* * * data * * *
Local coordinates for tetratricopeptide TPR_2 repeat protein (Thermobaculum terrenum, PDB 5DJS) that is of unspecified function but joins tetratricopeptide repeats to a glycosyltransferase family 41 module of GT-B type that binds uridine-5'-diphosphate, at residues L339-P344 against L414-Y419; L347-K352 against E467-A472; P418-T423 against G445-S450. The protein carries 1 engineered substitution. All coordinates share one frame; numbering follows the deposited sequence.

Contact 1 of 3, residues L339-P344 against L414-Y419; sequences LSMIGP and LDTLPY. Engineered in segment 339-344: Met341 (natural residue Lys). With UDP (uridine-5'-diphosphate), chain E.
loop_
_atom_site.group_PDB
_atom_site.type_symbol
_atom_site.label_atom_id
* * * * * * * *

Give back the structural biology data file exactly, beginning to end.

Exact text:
Local coordinates for tetratricopeptide TPR_2 repeat protein (Thermobaculum terrenum, PDB 5DJS) that is of unspecified function but joins tetratricopeptide repeats to a glycosyltransferase family 41 module of GT-B type that binds uridine-5'-diphosphate, at residues L339-P344 against L414-Y419; L347-K352 against E467-A472; P418-T423 against G445-S450. The protein carries 1 engineered substitution. All coordinates share one frame; numbering follows the deposited sequence.

Contact 1 of 3, residues L339-P344 against L414-Y419; sequences LSMIGP and LDTLPY. Engineered in segment 339-344: Met341 (natural residue Lys). With UDP (uridine-5'-diphosphate), chain E.
loop_
_atom_site.group_PDB
_atom_site.type_symbol
_atom_site.label_atom_id